Such results are achieved by means of the present invention, which provides a sealing ring for sliding units operating at low or high temperatures and pressures.
Further details may be obtained from the following description with reference to the attached drawings, which show:
In FIG. 1 : a sealing device fitted between a moving shaft and a fixed seat, according to a partial schematic cross-section;
In FIG. 2 : an enlarged detail cross-section of the seal according to the invention;
In FIG. 3 : the seal assembly according to the invention applied to a smooth barrel (not shown).
As illustrated in detail in FIG. 1, the seal assembly according to the invention is comprised of a pair of rings 1 separated by a spacer and secured as an assembly to the bottom of seat 3 by a retainer 4 or the like; within such rings there slides a shaft 5 of a piston or the like of a valve body 6.
Each ring 1 illustrated in enlarged cross-section in FIG. 2 is formed of annular layers of graphite la and metal supporting plates 1b alternating with one another so that the two opposite outer layers always consist of graphite 1a.
Metal supporting plate 1b, which may for assembly purposes only be made integral with graphite layer 1a by means of adhesives or the like, is preferably made of stainless steel or nickel and is of low thickness, whilst the thickness of graphite layer 1a is several times greater than that of metal plate 1b.
The function of the metal supporting plate is to provide sufficient support so as to facilitate the process of shaping rings 1, without impairing the sealing performance required of the graphite itself; it is however also possible to use pure, non-reinforced graphite, in cases where its brittleness is not an influencing factor.
Metal supporting rings 1b are conveniently made of a material withstanding process fluids; the inside diameter of the rings, that is to say towards the sliding member, is slighter greater than that of graphite rings 1a, so that contact with the sliding surface of piston 5 is only made by such graphite rings 1a. Each of the metal supporting rings has a thickness from 0.01 to 0.03 mm.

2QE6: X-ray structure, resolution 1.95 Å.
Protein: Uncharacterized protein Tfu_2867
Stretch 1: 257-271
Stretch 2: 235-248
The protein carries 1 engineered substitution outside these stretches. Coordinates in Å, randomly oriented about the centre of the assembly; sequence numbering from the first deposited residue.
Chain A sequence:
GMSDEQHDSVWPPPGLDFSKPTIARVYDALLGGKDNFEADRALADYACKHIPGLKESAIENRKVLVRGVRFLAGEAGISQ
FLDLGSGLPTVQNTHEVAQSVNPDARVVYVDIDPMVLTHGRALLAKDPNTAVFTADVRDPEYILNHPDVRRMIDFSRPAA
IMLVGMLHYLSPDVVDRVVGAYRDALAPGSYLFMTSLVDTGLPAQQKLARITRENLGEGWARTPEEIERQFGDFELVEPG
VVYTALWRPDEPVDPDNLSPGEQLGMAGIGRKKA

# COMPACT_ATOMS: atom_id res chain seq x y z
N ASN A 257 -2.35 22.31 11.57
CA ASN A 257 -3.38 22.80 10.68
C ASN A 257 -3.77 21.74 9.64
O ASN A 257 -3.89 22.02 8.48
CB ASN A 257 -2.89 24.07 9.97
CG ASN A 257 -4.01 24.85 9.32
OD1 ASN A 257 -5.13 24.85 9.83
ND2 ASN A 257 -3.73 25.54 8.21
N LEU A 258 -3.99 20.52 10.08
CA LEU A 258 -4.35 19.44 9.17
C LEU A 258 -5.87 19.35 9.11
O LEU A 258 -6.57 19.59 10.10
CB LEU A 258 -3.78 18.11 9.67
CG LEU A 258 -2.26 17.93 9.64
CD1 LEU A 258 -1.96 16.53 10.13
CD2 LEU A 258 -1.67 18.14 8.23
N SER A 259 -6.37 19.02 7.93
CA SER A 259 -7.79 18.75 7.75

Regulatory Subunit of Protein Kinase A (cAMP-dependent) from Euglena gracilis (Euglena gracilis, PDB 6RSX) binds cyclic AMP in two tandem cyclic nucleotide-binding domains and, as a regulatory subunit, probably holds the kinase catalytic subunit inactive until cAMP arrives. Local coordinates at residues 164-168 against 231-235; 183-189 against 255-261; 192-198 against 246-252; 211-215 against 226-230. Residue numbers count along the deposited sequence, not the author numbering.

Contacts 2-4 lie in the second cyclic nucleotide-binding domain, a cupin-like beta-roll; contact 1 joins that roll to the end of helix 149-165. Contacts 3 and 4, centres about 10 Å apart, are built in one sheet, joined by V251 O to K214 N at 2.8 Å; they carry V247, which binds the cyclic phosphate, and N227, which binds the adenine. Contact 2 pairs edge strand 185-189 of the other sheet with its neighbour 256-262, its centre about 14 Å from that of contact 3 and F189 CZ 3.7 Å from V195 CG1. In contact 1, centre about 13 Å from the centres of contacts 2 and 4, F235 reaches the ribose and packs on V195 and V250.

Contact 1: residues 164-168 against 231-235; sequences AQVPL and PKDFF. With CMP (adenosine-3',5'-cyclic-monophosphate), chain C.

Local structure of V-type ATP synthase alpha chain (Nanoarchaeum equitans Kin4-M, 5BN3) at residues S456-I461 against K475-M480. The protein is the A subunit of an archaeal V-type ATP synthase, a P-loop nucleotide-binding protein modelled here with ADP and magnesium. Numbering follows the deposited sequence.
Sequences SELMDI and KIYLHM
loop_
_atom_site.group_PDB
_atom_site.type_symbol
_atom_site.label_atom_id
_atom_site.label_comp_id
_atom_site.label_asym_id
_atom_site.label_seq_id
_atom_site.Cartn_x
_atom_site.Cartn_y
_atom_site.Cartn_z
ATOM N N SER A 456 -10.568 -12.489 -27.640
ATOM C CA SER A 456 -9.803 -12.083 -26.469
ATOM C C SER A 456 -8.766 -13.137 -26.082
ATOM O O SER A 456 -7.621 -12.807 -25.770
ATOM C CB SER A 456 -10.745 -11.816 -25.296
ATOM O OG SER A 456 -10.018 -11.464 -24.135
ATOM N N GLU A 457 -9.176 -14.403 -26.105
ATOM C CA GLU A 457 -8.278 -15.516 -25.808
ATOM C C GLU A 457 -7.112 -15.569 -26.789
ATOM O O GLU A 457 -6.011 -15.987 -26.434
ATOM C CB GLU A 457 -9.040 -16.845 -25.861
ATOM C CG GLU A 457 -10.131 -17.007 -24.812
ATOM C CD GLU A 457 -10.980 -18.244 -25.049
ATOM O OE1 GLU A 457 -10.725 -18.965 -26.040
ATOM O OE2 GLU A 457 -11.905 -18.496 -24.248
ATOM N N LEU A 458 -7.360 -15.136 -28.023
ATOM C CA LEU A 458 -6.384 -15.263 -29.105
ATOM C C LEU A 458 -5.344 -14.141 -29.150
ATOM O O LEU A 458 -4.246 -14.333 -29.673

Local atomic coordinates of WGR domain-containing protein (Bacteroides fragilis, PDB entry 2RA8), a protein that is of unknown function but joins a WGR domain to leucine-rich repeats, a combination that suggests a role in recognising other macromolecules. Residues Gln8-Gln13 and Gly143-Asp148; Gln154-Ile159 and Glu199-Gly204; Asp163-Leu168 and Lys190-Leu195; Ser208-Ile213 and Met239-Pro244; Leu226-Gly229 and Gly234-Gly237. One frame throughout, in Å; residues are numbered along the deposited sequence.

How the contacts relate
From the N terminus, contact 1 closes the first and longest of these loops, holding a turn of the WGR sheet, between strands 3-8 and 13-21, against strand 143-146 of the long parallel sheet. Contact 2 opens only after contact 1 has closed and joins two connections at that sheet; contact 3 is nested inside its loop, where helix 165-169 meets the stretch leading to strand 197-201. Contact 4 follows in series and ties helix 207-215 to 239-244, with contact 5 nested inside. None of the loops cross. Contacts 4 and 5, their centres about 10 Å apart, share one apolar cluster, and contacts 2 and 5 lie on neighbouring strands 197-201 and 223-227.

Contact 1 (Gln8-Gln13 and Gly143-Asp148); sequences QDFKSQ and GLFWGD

The adhesive used to hold together the graphite rings and the supporting rings does not have any special features and does not need to be capable of imparting resistance under the process conditions for which the sealing ring is provided; this does not however affect the efficient performance of the sealing ring, because the adhesive completes its task when the ring has been fitted to its seat; from that moment on the ring as a whole is secured to the housing and there is no longer any likelihood of its walls crumbling. Sealing rings 1 each comprise a number of graphite rings la exceeding two, one in relation to the diameter and overall thickness of such sealing ring; the distance between two consecutive supporting rings, that is to say the thickness of the graphite layer, ranges from 0.5 mm to a few millimetres; the thickness of the opposite layers of graphite 1a towards the outside of the ring is preferably about 0.5-1.5 mm and not greater than 2 mm.
The restriction concerning the thickness of graphite of the rings is intended to avoid having an excessive thickness exposed to the mechanical action of the process fluid and of the sliding members in contact with the actual sealing rings, which would bring about deterioration of the graphite.
Such arrangement, which provides for the presence of two graphite layers la on the head surfaces of the sealing ring, is suited to the case in which, as shown in FIG. 1, ring 1 is required to exert sealing action not only on the internal and external cylindrical surfaces, marked S1 in the figure, but also on front surfaces S2 and S3 : in this case sealing action on the front surfaces is provided by graphite layers 1a.
FIG. 3 shows the application of sealing rings 1 to a piston 7 designed to slide within a cylindrical barrel in order to operate as an actuator or the like.
According to such design, piston 7 integral with shaft 5 is provided with two pairs of sealing rings 1 of the type described above, separated by spacer 2, clamped by plate 8 secured via screws 9 to spacer 2 of piston 7.
In order to impart greater rigidity to the assembly, between rings 1 it is preferable to interpose a secondary supporting ring, not illustrated, of sufficient thickness in relation to the outside diameter of the piston so as to achieve rigid containment of rings 1. It is therefore obvious from the description provided above that the sealing rings according to the invention ensure improved performance features compared with conventional rings made of asbestos, which are no longer allowed to be used, displaying a lower coefficient of friction, greater durability and greater dimensional stability, particularly under operating conditions which provide for very low temperatures, without thereby bringing about sealing defects. Many alternatives may be introduced without thereby departing from the scope of this invention in regard to its general features.